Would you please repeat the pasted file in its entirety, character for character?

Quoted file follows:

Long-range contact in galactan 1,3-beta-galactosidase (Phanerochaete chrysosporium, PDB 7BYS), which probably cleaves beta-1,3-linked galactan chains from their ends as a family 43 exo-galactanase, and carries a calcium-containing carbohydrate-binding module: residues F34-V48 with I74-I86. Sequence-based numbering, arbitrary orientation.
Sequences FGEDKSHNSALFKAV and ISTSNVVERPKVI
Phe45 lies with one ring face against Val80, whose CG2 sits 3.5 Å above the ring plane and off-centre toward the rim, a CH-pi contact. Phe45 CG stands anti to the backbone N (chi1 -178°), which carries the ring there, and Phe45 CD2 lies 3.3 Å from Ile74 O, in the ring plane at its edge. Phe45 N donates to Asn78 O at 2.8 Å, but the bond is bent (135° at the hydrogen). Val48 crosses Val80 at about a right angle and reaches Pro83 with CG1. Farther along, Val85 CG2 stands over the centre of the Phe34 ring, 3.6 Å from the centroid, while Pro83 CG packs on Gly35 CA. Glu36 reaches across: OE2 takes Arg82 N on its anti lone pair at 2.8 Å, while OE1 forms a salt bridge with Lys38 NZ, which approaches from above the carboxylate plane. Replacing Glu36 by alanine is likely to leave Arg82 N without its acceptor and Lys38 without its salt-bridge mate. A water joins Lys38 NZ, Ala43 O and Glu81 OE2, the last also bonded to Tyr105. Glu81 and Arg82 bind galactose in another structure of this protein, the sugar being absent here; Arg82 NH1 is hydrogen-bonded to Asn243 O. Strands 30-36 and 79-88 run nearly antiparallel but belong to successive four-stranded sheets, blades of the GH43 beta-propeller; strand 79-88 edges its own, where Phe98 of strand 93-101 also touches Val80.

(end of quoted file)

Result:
Long-range contact in galactan 1,3-beta-galactosidase (Phanerochaete chrysosporium, PDB 7BYS), which probably cleaves beta-1,3-linked galactan chains from their ends as a family 43 exo-galactanase, and carries a calcium-containing carbohydrate-binding module: residues F34-V48 with I74-I86. Sequence-based numbering, arbitrary orientation.
Sequences FGEDKSHNSALFKAV and ISTSNVVERPKVI
Phe45 lies with one ring face against Val80, whose CG2 sits 3.5 Å above the ring plane and off-centre toward the rim, a CH-pi contact. Phe45 CG stands anti to the backbone N (chi1 -178°), which carries the ring there, and Phe45 CD2 lies 3.3 Å from Ile74 O, in the ring plane at its edge. Phe45 N donates to Asn78 O at 2.8 Å, but the bond is bent (135° at the hydrogen). Val48 crosses Val80 at about a right angle and reaches Pro83 with CG1. Farther along, Val85 CG2 stands over the centre of the Phe34 ring, 3.6 Å from the centroid, while Pro83 CG packs on Gly35 CA. Glu36 reaches across: OE2 takes Arg82 N on its anti lone pair at 2.8 Å, while OE1 forms a salt bridge with Lys38 NZ, which approaches from above the carboxylate plane. Replacing Glu36 by alanine is likely to leave Arg82 N without its acceptor and Lys38 without its salt-bridge mate. A water joins Lys38 NZ, Ala43 O and Glu81 OE2, the last also bonded to Tyr105. Glu81 and Arg82 bind galactose in another structure of this protein, the sugar being absent here; Arg82 NH1 is hydrogen-bonded to Asn243 O. Strands 30-36 and 79-88 run nearly antiparallel but belong to successive four-stranded sheets, blades of the GH43 beta-propeller; strand 79-88 edges its own, where Phe98 of strand 93-101 also touches Val80.